I am trying to create a unit test using Moq which tests the MongoDB.AspNet.Identity V2 provider. This line is giving me grief:

var appUser = new Mock<PreRegistrationMVC.Models.ApplicationUser>();
var userStore = new Mock<MongoDB.AspNet.Identity.UserStore<PreRegistrationMVC.Models.ApplicationUser>>();

It seems the userStore won't instantiate properly here is the error.

Castle.DynamicProxy.InvalidProxyConstructorArgumentsException was unhandled by user code
  Message=Can not instantiate proxy of class: MongoDB.AspNet.Identity.UserStore`1[[MVC.Models.ApplicationUser, MVC, Version=, Culture=neutral, PublicKeyToken=null]].
Could not find a parameterless constructor.
       at Castle.DynamicProxy.ProxyGenerator.CreateClassProxyInstance(Type proxyType, List`1 proxyArguments, Type classToProxy, Object[] constructorArguments)
       at Castle.DynamicProxy.ProxyGenerator.CreateClassProxy(Type classToProxy, Type[] additionalInterfacesToProxy, ProxyGenerationOptions options, Object[] constructorArguments, IInterceptor[] interceptors)
       at Moq.Proxy.CastleProxyFactory.CreateProxy(Type mockType, ICallInterceptor interceptor, Type[] interfaces, Object[] arguments)
       at Moq.Mock`1.<InitializeInstance>b__2()
       at Moq.PexProtector.Invoke(Action action)
       at Moq.Mock`1.InitializeInstance()
       at Moq.Mock`1.OnGetObject()
       at Moq.Mock.GetObject()
       at Moq.Mock.get_Object()
       at Moq.Mock`1.get_Object()
       at MVC_Tests.Identity.Accounts.AccountController_Test.TestSuccessfulRegister() in c:\Users\Tim\Documents\Visual Studio 2013\Projects\PreRegistrationApp\MVC_Tests\Identity\Accounts\AccountController_Test.cs:line 108

I am completely new to Moq so I am looking for: What type of settings are needed for Moq to instantiate this? Is there something about the UserStore class that won't play well with Moq?

Thanks for reading.

5 Answers 5


MOQ is good for mocking interfaces, but does not work so well with concrete classes. So instead of mocking concrete class, ask for the inteface:

var userStore = new Mock<IUserStore<PreRegistrationMVC.Models.ApplicationUser>>();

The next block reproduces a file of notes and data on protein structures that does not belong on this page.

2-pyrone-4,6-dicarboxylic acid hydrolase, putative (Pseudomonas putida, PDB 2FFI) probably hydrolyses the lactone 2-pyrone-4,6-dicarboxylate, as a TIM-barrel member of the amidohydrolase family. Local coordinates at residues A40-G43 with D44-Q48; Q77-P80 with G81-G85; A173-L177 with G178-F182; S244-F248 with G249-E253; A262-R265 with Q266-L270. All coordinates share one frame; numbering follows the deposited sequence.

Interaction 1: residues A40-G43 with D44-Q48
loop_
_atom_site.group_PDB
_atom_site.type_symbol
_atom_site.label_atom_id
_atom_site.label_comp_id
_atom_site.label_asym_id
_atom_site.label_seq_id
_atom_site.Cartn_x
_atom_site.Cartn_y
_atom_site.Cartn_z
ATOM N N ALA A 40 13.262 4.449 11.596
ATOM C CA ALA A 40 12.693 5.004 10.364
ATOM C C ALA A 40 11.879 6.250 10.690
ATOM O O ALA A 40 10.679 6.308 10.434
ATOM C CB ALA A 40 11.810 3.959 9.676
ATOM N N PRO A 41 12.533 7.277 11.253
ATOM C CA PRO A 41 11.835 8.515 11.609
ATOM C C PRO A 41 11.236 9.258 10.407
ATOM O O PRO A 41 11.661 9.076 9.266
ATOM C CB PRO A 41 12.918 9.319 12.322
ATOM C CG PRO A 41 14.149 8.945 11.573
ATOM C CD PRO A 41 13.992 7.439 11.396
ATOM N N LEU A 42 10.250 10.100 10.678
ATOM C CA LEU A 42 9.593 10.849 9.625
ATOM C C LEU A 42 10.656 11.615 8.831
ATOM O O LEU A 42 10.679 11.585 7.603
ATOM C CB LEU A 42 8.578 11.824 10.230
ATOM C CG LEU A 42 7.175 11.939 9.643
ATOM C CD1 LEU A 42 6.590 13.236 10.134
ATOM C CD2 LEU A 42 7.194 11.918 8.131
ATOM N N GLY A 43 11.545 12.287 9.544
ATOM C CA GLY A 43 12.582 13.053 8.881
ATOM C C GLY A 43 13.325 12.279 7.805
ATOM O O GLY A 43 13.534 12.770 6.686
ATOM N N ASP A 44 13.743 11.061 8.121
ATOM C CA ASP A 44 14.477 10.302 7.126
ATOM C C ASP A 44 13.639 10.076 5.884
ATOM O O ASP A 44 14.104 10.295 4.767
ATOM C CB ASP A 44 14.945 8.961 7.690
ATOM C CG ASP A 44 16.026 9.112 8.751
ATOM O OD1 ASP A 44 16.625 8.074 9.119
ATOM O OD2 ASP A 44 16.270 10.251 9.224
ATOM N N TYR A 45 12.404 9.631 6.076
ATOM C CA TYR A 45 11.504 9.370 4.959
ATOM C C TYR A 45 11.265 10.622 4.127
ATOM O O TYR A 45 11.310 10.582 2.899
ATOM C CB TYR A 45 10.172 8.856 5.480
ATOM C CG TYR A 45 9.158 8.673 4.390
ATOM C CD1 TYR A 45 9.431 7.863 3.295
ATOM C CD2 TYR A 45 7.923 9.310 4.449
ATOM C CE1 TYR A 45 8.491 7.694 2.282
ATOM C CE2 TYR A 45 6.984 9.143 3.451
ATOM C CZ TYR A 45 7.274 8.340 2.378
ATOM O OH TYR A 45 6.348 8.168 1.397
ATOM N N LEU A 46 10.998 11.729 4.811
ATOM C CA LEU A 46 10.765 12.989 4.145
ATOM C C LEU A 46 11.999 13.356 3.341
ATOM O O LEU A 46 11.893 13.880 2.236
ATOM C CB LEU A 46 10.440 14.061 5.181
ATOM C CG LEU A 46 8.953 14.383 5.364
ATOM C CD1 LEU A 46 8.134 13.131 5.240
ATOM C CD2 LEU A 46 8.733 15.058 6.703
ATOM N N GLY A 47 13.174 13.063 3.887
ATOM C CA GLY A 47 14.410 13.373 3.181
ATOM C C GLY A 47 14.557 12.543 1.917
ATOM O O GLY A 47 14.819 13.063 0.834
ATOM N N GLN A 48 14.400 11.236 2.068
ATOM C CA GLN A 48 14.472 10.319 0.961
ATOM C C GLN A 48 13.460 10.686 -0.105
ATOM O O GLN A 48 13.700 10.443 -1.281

Also ApplicationUser should be POCO, so no need to mock it, just create its instance without MOQ and use in tests.

  • Great it worked. One more thing could you also guide me what are the things I should Mock. For example I am working with some tier architecture and I just want to test one tier and the tier I want to test it has some other tier dependency as well. So what do you should suggest? Commented Jun 17, 2016 at 13:48
  • @Naveen what you ask is a very broad topic and comments is not the best place for a discussion. My recommendation is to read a book about unit testing - one from Roy Osherove is good. He goes into details about problem you are having.
    – trailmax
    Commented Jun 17, 2016 at 14:20

You can try referring Mock behavior,as shown below

Mock<testClass>(MockBehavior.Strict, new object[] {"Hello"}); 
  • 9
    Since it is params Parameter it could be written shorter as new Mock<testClass>(MockBehavior.Strict, "Hello");
    – sschoof
    Commented Feb 7, 2017 at 13:39

I know this is a late response, but I was looking for an answer and couldn't find exactly what I needed, but when creating a mock, you can pass the parameters to your wanted constructor.

So for example if you have class like this:

public class Foo
    private readonly Boo _boo;

    public Foo(Boo boo)
        _boo = boo;

You can mock it like this:

private readonly Mock<Foo> _foo = new Mock<Foo>(new Mock<Boo>().Object);

I had this problem. I had written...

var x = new Mock<Concrete>();

... instead of ...

var x = new Mock<IConcrete>();

Add an empty constructor to your ApplicationUser class.

  • 1
    just add mocked params to your mock constructor
    – PmanAce
    Commented Feb 11, 2021 at 16:23

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